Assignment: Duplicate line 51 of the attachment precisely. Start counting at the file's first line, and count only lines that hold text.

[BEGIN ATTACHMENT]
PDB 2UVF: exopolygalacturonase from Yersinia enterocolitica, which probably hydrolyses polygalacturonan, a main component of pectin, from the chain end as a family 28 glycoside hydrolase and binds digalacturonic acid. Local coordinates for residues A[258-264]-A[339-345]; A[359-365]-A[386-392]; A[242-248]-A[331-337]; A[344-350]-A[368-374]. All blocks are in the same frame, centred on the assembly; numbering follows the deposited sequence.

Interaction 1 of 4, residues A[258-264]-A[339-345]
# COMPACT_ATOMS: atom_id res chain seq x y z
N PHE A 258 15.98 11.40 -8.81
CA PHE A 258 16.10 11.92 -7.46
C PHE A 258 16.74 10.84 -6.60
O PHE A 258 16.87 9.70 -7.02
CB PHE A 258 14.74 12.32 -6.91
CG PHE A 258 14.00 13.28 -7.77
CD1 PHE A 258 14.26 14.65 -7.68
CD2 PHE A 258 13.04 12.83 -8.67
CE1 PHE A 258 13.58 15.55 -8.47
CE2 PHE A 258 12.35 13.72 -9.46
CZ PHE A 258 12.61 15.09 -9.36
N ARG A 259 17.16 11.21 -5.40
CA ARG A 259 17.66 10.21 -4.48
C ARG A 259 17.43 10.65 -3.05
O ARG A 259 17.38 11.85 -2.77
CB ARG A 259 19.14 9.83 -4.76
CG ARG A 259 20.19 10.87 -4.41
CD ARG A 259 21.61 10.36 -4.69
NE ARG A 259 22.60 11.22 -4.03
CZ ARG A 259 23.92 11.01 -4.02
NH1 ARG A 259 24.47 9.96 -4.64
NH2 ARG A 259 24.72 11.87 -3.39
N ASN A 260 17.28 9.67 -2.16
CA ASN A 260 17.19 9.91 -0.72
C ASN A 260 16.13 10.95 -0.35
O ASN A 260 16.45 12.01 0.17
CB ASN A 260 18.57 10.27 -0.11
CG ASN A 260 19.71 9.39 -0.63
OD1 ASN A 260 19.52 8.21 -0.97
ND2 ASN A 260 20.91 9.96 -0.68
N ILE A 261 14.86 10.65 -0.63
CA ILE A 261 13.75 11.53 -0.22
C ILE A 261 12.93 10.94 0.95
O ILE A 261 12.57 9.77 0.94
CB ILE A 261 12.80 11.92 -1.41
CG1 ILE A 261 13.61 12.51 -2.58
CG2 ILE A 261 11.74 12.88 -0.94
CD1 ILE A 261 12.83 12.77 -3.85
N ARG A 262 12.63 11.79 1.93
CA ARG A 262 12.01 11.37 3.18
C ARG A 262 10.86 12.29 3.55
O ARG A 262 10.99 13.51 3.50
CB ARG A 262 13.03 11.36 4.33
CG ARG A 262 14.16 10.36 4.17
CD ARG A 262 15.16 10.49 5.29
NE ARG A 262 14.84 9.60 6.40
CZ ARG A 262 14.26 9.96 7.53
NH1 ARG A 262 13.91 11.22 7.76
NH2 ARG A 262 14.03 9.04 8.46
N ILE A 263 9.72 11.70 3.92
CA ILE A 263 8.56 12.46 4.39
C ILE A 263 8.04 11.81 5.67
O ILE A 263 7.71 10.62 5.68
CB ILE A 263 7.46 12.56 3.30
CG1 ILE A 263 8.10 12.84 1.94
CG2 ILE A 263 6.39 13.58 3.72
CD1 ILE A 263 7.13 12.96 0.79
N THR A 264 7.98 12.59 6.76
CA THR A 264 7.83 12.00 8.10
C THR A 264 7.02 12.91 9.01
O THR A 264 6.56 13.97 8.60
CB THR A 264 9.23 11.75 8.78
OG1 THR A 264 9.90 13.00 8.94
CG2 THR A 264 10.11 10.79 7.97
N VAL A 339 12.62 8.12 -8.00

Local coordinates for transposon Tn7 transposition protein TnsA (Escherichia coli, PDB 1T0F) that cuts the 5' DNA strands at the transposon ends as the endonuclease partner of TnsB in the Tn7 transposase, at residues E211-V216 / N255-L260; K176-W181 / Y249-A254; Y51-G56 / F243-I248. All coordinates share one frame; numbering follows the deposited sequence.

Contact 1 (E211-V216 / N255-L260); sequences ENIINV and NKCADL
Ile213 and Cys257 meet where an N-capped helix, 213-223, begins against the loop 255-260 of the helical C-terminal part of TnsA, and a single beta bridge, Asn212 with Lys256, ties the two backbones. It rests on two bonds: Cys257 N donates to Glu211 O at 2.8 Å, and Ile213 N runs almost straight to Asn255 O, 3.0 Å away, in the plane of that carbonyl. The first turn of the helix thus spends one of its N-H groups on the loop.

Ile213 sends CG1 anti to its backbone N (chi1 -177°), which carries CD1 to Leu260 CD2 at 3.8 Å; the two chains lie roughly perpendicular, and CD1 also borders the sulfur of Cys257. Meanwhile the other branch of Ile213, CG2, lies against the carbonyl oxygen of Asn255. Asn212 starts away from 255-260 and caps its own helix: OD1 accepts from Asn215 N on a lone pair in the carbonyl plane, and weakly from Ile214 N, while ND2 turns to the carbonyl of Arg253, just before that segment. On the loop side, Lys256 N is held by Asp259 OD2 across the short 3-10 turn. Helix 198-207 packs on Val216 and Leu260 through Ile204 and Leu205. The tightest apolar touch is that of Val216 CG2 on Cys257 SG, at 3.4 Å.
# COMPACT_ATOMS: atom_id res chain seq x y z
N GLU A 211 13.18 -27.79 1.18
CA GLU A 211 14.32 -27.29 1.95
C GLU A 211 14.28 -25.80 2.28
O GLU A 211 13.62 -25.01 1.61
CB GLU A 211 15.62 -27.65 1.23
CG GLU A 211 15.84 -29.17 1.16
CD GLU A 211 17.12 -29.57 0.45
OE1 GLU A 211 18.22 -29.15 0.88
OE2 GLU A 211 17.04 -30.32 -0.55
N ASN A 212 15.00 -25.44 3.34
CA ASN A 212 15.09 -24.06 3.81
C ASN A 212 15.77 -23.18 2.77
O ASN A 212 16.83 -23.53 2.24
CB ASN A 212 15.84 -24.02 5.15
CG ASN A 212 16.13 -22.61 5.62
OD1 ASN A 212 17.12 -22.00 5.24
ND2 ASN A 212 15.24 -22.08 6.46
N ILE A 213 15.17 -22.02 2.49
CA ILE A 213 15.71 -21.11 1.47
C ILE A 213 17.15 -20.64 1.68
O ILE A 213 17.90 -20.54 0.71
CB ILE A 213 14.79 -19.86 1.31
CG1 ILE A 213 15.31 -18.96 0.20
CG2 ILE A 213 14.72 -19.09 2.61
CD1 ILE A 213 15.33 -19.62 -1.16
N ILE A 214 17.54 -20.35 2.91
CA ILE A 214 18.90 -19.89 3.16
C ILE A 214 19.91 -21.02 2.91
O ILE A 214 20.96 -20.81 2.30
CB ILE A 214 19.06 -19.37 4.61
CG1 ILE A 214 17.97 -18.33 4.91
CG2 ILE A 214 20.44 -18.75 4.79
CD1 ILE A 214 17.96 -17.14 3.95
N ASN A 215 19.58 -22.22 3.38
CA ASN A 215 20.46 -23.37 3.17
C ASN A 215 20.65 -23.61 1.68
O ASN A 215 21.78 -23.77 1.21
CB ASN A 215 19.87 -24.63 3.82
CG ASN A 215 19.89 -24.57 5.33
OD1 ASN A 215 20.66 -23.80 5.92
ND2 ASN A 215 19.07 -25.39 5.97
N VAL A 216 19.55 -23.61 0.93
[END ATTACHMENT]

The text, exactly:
NH1 ARG A 262 13.91 11.22 7.76